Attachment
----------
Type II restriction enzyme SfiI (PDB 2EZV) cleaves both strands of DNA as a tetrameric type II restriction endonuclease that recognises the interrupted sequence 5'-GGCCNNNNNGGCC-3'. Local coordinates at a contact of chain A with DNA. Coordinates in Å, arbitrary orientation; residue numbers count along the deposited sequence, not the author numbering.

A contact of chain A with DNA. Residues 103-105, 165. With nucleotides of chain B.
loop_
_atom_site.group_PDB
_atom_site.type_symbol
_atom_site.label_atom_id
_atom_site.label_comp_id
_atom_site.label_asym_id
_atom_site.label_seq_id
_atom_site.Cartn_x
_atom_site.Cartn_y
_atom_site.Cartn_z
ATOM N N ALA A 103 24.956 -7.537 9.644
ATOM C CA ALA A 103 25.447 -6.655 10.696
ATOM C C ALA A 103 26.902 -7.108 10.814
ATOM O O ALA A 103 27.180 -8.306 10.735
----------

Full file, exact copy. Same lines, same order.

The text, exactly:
Type II restriction enzyme SfiI (PDB 2EZV) cleaves both strands of DNA as a tetrameric type II restriction endonuclease that recognises the interrupted sequence 5'-GGCCNNNNNGGCC-3'. Local coordinates at a contact of chain A with DNA. Coordinates in Å, arbitrary orientation; residue numbers count along the deposited sequence, not the author numbering.

A contact of chain A with DNA. Residues 103-105, 165. With nucleotides of chain B.
loop_
_atom_site.group_PDB
_atom_site.type_symbol
_atom_site.label_atom_id
_atom_site.label_comp_id
_atom_site.label_asym_id
_atom_site.label_seq_id
_atom_site.Cartn_x
_atom_site.Cartn_y
_atom_site.Cartn_z
ATOM N N ALA A 103 24.956 -7.537 9.644
ATOM C CA ALA A 103 25.447 -6.655 10.696
ATOM C C ALA A 103 26.902 -7.108 10.814
ATOM O O ALA A 103 27.180 -8.306 10.735